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Did I make a mistake by taking a "voluntary severance package" ?


Hi Chris,

A few weeks ago the entire staff of about 300 received an email informing us that the company was implementing a two phase Workforce Reduction Plan.
Phase I: Voluntary Severance Package (VSP) available to entire staff.
Phase II: Layoffs the following Friday with reduced severance.(if enough didn't take VSP).
Later that afternoon, I along with 28 other employee received an email with instructions on how to apply for VSP. The list included the highest-salary, long-term employees, from about 10 to 33 years with the company.
It appeared that I along with the other 28 employees were being targeted for lay-off, so I agreed to the VSP. I felt like it was anything but voluntary.

Will agreeing to take the VSP cause my UI claim to be denied? I have a phone interview with California EDD next Friday. Two others who took the VSP have already had their claims denied after the phone interview.

Is there information I could provide to help my case. Or would you recommend a coach? My position has not been replaced. Thank you.


I'm not one to think of accepting a voluntary separation package as a mistake, but rather, a personal preference that may become regrettable, dependent on a successful job search.

The state a VSP happens in can also matter. as can the reason for accepting one. It might be disqualifying depending on who the employer is and if there are conditions that make it voluntary, or actually forced.

So I'm glad you mention it's the California EDD in control because they have a good benefit determination guide and a whole section on voluntary quits in lieu of Severance Pay, Dismissal or Separation Pay

It's not the first time I've been asked about this after the quit has taken place, but I'm guessing I tucked most Q&As in under California Unemployment Questions.

Your advantage is California provides explanatory information as to when severance pay is not wages for unemployment insurance purposes.

The UIBDG (at the first link) really is a necessary read for you to determine whether your package and circumstances for accepting are disqualifying, or the exception to the rule about quits.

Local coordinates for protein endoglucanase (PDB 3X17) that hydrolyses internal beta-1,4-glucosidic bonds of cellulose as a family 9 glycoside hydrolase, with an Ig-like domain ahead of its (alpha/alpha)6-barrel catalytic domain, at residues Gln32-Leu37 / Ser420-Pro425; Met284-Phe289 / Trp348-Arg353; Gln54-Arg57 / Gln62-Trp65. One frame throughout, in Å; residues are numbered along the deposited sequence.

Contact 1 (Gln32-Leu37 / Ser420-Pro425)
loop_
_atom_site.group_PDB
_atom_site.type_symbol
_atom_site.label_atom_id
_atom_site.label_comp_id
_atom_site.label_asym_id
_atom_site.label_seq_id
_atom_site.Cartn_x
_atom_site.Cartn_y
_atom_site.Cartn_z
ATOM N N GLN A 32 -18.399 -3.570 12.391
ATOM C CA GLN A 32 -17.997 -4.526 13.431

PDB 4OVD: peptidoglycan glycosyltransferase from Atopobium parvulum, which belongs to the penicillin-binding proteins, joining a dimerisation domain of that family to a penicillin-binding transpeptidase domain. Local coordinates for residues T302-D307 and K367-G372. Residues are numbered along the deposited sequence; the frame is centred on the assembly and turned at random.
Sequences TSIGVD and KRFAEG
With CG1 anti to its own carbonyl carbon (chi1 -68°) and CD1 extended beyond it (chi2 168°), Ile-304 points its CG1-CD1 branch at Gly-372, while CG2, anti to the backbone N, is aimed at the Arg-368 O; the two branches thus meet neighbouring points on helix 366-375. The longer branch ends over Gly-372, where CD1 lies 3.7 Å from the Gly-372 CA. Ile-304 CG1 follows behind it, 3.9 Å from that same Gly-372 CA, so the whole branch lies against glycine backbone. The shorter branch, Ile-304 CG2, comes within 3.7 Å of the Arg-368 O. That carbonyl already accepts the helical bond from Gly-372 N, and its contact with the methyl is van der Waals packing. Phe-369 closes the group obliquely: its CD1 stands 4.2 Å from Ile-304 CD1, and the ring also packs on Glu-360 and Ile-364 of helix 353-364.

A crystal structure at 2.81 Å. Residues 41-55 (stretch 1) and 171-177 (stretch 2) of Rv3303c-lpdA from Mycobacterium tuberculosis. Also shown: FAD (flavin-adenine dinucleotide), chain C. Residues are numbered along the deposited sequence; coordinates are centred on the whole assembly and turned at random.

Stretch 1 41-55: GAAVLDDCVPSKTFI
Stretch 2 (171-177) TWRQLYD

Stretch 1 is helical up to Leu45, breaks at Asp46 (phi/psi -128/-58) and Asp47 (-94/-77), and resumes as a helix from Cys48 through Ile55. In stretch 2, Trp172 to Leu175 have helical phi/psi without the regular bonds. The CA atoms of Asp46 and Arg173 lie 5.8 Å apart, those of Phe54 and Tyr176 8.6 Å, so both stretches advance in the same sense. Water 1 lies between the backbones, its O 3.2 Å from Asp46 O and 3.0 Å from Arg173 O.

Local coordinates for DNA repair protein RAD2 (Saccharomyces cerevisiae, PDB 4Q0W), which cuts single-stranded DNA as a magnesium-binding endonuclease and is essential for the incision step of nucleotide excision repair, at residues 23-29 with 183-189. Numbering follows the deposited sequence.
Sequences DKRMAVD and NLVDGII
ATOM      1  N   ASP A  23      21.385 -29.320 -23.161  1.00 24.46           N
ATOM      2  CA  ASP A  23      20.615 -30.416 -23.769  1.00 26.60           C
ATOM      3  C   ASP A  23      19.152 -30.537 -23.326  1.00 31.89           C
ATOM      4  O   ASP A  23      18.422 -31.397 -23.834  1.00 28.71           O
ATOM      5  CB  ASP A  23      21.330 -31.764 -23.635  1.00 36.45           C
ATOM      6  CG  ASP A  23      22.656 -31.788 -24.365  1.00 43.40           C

Comments for Did I make a mistake by taking a "voluntary severance package" ?

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Jul 14, 2014
Proving good cause
by: Shannon

Thanks. It sounds like it would depend of proving that I had "good cause" to leave voluntary, or I can prove it was a mutual agreement to separate. The company is saying it was not mutual, that I signed an agreement that said the separation was voluntary. Here's what the links you sent said: "Once the claimant's reasons for leaving are determined, the interviewer must apply a three part test to determine the presence of "good cause" as indicated by the regulations quoted above: (1) Is the reason for leaving "real, substantial, and compelling"? (2) Would that reason cause a "reasonable person," genuinely desirous of working, to leave work under the same circumstances? (3) Did the claimant fail to attempt to preserve the employment relationship, thereby negating any "good cause" he/she might have had in leaving?

Is the reason for leaving "real, substantial, and compelling"?" The initial email said that if enough people didn't take severance there would be layoffs the following Friday with a much smaller severance package. About 3pm the same day, I received an email that listed myself and 28 other employees with instructions on how to submit for severance. All of the people on the list were long-time employees with 10-33years with the company. Most were in their 50-60s. This appeared to be a list of people targeted for layoff if we did not accept the offer to voluntarily quit.

Yes, but you also have that email from the employer which sort of added some encouragement to do what they wanted you to do.

All the stuff that influences the choice to quit can matter more than the fact you quit, which isn't in dispute.

It why you quit and if that reason can be attributable to the employer when view through the eyes of a similar reasonable person finding themselves in the position you were having to deal with.

I sincerely doubt the employer would offer up that email sent to twenty eight out three hundred employees as evidence they sort of tried to influence your decision.

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